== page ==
The Captain and the Enemy by Graham Greene
Graham Greene by Neil McEwan
A Reader’s Guide to Graham Greene by Paul O'Prey
Corruption and the Decline of Rome by Ramsay MacMullen
Greeks, Romans and Barbarians: Spheres of Interaction by Barry Cunliffe
The Jews in the Greek Age by Elias J. Bickerman
Discos and Democracy: China in the Throes of Reform by Orville Schell
Seeds of Fire: Chinese Voices of Conscience edited by Geremie Barmé, edited by John Minford
Peking Story: The Last Days of Old China by David Kidd
Behind the Wall: A Journey Through China by Colin Thubron
Budapest 1900: A Historical Portrait of a City and Its Culture by John Lukacs
Mathematics: The New Golden Age by Keith Devlin
Labyrinths of Reason: Paradox, Puzzles, and the Frailty of Knowledge by William Poundstone
The Long-Distance Runner: An Autobiography by Michael Harrington
Stephen Crane: Prose and Poetry edited by J.C. Levenson
The Correspondence of Stephen Crane edited by Stanley Wertheim, edited by Paul Sorrentino
Fiction in the Archives: Pardon Tales and Their Tellers in Sixteenth-Century France by Natalie Zemon Davis
The Weary Titan: Britain and the Experience of Relative Decline, 18951905 by Aaron L. Friedberg
The Future of American Strategy by David C. Hendrickson
Thinking About America: The United States in the 1990s edited by Annelise Anderson, edited by Dennis L. Bark
Preventing World War III: A Realistic Grand Strategy by David M. Abshire
Robert M. Adams (1915-1996) was a founding editor of the Norton Anthology of English Literature. He taught at the University of Wisconsin, Rutgers, Cornell and U.C.L.A. His scholarly interested ranged from Milton to Joyce, and his translations of many classic works of French literature continue to be read to this day.
Edward W. Said is University Professor at Columbia University and the author of Orientalism and Culture and Imperialism. His The End of the Peace Process: Oslo and After was published last spring. Reflections on Exile will appear in early 2001. (November 2000)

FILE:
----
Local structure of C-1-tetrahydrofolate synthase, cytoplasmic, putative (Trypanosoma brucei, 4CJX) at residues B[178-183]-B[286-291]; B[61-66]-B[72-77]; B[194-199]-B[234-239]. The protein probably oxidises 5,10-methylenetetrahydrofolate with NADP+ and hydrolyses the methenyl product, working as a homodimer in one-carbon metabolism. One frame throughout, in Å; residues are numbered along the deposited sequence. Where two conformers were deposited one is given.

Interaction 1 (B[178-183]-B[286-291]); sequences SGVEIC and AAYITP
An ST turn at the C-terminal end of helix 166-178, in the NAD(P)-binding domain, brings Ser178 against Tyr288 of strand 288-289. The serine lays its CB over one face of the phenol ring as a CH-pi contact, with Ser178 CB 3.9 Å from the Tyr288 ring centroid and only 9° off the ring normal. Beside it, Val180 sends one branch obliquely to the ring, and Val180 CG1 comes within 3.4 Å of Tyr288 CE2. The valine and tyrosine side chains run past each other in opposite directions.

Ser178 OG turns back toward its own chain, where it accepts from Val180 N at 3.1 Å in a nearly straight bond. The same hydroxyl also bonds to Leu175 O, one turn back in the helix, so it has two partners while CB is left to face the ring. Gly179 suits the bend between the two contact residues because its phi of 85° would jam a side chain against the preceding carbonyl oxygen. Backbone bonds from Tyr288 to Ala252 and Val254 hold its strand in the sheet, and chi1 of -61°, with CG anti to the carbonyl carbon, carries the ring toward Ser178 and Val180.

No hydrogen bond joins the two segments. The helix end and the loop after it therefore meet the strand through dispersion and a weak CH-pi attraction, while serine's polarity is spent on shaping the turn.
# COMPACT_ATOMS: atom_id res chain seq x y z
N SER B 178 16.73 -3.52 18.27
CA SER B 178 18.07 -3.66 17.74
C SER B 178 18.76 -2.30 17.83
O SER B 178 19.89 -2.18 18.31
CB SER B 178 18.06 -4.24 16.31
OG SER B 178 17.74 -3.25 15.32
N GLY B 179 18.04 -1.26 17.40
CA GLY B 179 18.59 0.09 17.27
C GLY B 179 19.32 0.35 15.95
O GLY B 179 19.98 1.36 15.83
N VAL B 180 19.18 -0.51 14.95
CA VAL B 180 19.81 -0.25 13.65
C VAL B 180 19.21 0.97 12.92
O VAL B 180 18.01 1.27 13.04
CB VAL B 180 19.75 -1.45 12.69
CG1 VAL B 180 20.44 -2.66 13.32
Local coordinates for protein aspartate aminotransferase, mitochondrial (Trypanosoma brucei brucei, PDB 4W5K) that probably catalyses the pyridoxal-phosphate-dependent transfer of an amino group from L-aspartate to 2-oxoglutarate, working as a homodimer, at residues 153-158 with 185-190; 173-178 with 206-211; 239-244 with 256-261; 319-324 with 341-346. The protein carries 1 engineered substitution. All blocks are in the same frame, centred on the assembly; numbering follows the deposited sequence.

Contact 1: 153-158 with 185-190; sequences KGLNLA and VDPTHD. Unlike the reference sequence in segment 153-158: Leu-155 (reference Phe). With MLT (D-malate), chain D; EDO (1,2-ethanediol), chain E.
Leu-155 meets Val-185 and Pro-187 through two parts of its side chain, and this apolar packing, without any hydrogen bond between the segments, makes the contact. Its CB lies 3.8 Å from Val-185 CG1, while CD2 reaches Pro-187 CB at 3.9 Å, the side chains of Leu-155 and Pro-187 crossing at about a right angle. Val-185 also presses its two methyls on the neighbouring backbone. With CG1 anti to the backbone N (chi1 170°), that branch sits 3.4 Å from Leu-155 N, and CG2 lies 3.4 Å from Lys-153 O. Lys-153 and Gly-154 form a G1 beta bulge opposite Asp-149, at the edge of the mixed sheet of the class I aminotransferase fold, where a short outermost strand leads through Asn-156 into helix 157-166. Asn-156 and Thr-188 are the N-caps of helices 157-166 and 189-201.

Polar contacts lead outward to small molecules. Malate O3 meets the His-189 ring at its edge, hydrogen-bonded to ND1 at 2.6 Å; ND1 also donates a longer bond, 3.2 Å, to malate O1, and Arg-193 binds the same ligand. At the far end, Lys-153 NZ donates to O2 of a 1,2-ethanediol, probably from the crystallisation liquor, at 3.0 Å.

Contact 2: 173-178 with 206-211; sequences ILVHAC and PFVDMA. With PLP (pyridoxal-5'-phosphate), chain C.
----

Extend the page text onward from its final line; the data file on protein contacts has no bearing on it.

Mary Ann Caws is Distinguished Professor of Comparative Literature, English, and French at the Graduate School of the City University of New York and a Fellow of the American Academy of Arts and Sciences. She is the author of dozens of books, including Glorious Eccentrics: Modernist Women Painting and Writing, Surrealism, and Surprised in Translation, and is the translator of, among many others, André Breton, René Char, Stéphane Mallarmé, Raymond Roussel, Jacques Roubaud, and Ghérasim Luca.
Murray Kempton (1917-1997) was a columnist for Newsday, as well as a regular contributor to The New York Review of Books. His books include Rebellions, Perversities, and Main Events and The Briar Patch, as well as Part of Our Time. He won the Pulitzer Prize in 1985.
John Weightman (1915–2004) was a critic and literary scholar. After working as a translator and announcer for the BBC French service, Weightman turned to the study of French literature. He taught at King’s College London and the University of London. His books include The Concept of the Avant-Gardeand The Cat Sat on the Mat: Language and the Absurd.
Paul Kennedy, the J. Richardson Dilworth Professor of History and Director of International Security Studies at Yale, is the author and editor of fifteen books, including The Rise and Fall of the Great Powers. His latest book is The Parliament of Man: The Past, Present, and Future of the United Nations. (November 2006)
Ian Buruma is the Henry R. Luce Professor at Bard. His books include Murderer in Amsterdam: The Death of Theo Van Gogh and the Limits of Tolerance, Taming the Gods: Religion and Democracy on Three Continents, and the novel The China Lover. His book Year Zero: A History of 1945 will be published in September 2013.